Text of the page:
Women with high vegetable intake are less likely to develop estrogen receptor-negative breast cancer than women with low vegetable intake, scientists have said.
Investigators of the Boston University School of Medicine (BUSM) studied 59,000 African American women from across the U.S. conducted by investigators at the Slone Epidemiology Center since 1995.
The investigators followed 51,928 participants for 12 years, during which time 1,268 cases of breast cancer developed.
Among cases on which hormone receptor status was obtained, 35 percent were estrogen receptor-negative/progesterone receptor-negative breast cancers.
The incidence of breast cancer was 43 percent lower among women consuming at least two vegetables per day compared with women who ate fewer than four vegetables per week.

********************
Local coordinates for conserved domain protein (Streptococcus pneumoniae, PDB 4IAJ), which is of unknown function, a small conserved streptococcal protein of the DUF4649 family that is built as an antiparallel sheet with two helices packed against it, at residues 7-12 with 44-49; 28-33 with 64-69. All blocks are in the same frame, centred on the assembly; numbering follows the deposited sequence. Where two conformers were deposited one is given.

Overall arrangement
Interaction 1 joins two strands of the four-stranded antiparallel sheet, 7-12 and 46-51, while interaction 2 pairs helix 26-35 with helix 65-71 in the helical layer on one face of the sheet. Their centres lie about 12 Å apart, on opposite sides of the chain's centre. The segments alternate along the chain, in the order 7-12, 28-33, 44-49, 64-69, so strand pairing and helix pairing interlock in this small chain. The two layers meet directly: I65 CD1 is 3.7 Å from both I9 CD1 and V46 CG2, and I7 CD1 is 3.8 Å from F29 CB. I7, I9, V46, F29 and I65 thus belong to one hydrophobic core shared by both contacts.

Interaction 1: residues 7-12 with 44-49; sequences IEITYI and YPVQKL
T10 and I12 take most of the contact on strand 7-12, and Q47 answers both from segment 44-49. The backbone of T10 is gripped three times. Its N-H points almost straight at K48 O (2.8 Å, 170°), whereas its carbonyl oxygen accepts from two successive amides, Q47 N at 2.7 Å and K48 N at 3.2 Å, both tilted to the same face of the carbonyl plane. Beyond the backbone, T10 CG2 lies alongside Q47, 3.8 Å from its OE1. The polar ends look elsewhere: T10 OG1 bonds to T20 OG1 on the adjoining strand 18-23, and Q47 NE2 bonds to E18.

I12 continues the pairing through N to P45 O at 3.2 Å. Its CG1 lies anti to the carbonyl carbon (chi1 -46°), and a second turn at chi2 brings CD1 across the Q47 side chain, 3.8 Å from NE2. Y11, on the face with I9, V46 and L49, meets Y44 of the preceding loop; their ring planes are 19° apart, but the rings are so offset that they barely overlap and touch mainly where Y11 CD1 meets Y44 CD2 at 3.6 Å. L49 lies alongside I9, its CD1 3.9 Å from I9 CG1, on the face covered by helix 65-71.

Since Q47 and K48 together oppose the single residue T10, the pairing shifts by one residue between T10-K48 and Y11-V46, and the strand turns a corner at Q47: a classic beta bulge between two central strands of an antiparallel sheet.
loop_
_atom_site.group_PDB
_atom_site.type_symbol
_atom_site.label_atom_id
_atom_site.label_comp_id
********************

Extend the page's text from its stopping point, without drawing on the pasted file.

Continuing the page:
According to the BUSM researchers, specific types of vegetables may play a greater role in reducing breast cancer risk. The investigators reported that high intake of cruciferous vegetables in particular may be associated with reduced risk of breast cancer overall.
Cruciferous vegetables, which include broccoli, mustard and collard greens, and cabbage, are sources of glucosinolates, which may play a role in preventing the development of breast cancer through their effects on both estrogen metabolism and detoxification enzymes.
The researchers also observed evidence suggesting that increased carrot consumption may be associated with lower risk of breast cancer.
Carrots are rich sources of carotenoids, which may reduce cancer risk through their antioxidant properties.
The study was published in the American Journal of Epidemiology.